Medal of Honor Day is a United States federal observance that is celebrated every year on 25 March.
It was created to honour the “heroism and sacrifice of Medal of Honor recipients for the United States.”
The holiday has been celebrated since 1991, when George H.W. Bush signed Public Law 101-564 on 15 November 1990, which was passed by the 101st United States Congress in November 1990, and created it. The holiday was chosen to be celebrated on 25 March to honour the 23 men who participated in the Great Locomotive Chase and received Medals of Honour for it, particularly William Bensinger, Robert Buffum, Elihu H. Mason, Jacob Parrott, William Pittenger, and William H. H. Reddick, who received the first six Medals of Honour on March 25, 1863. The law reads (in part):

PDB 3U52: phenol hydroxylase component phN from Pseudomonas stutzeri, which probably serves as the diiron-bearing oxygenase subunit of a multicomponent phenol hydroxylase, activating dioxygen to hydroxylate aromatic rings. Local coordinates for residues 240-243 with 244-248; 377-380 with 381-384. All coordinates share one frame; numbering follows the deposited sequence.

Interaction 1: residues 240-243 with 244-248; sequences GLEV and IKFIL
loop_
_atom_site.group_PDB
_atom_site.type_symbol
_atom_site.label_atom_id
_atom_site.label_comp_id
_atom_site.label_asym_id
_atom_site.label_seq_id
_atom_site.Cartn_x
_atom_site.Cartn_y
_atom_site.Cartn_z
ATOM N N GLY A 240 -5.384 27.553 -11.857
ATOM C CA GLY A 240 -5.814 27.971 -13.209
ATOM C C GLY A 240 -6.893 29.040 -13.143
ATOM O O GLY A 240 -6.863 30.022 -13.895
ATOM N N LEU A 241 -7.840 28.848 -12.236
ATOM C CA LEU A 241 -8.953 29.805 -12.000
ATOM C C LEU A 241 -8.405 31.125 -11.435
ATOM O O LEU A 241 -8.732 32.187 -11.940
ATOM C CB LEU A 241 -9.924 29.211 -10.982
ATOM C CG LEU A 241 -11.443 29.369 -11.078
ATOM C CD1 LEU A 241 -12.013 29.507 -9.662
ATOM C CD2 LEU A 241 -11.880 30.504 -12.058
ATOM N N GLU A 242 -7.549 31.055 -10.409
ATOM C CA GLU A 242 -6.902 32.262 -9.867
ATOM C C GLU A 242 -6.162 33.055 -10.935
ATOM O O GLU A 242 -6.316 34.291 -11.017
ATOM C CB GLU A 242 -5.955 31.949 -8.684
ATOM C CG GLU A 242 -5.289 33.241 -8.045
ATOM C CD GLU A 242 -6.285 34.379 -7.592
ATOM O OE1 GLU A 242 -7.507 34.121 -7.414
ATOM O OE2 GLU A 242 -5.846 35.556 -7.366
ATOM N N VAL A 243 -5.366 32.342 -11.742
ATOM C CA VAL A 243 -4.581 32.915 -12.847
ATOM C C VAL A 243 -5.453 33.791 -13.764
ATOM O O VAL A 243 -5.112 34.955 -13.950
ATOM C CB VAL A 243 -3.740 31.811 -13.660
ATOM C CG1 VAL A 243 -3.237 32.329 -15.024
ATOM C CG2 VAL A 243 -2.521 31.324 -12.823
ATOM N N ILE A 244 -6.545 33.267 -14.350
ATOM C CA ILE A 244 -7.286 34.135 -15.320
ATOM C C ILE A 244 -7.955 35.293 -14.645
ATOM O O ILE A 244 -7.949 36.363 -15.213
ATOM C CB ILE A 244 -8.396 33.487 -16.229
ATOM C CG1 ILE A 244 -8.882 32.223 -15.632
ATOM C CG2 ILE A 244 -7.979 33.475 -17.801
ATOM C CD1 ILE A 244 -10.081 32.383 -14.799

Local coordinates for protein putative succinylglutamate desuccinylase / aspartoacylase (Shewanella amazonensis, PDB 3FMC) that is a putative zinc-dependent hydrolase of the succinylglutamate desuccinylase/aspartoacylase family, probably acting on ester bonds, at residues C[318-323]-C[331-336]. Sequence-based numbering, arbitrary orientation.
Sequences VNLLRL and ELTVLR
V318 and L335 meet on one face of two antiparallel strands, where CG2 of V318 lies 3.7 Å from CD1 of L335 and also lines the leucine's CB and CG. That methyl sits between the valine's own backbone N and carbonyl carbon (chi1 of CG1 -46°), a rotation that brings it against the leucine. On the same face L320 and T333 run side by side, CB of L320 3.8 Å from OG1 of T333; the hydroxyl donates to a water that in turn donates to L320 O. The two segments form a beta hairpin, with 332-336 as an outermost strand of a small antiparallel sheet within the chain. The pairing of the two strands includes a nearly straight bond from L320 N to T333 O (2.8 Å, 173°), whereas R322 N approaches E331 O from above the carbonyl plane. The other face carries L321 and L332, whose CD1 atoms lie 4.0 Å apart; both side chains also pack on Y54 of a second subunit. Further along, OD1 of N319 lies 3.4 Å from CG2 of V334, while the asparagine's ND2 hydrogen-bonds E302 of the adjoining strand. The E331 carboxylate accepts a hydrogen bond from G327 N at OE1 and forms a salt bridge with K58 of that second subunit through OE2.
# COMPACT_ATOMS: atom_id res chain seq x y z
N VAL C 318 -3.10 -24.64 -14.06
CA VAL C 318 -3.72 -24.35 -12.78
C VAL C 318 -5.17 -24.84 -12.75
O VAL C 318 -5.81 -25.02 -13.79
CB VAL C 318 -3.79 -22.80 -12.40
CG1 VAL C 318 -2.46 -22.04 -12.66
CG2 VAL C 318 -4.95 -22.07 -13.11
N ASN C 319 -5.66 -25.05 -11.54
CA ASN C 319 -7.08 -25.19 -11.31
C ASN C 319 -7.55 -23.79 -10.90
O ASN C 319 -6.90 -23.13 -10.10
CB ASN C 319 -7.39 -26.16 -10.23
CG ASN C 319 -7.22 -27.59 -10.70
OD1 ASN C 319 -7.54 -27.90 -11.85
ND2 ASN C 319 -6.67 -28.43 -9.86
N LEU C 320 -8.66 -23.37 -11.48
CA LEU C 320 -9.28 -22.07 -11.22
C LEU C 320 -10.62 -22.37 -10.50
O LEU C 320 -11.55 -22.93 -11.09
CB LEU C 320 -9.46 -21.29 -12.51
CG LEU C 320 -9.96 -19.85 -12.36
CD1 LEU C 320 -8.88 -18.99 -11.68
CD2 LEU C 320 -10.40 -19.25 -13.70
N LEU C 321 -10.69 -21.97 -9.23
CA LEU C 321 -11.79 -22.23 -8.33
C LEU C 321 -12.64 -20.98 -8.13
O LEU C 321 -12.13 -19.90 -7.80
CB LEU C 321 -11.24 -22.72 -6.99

Whereas the Medal of Honor is the highest distinction that can be awarded by the president, in the name of the congress, to members of the armed forces who have distinguished themselves conspicuously by gallantry and intrepidity at the risk of their lives above and beyond the call of duty … Whereas public awareness of the importance of the Medal of Honor has declined in recent years; and Whereas the designation of National Medal of Honor Day will focus the efforts of national, State, and local organizations striving to foster public appreciation and recognition of Medal of Honor recipients.”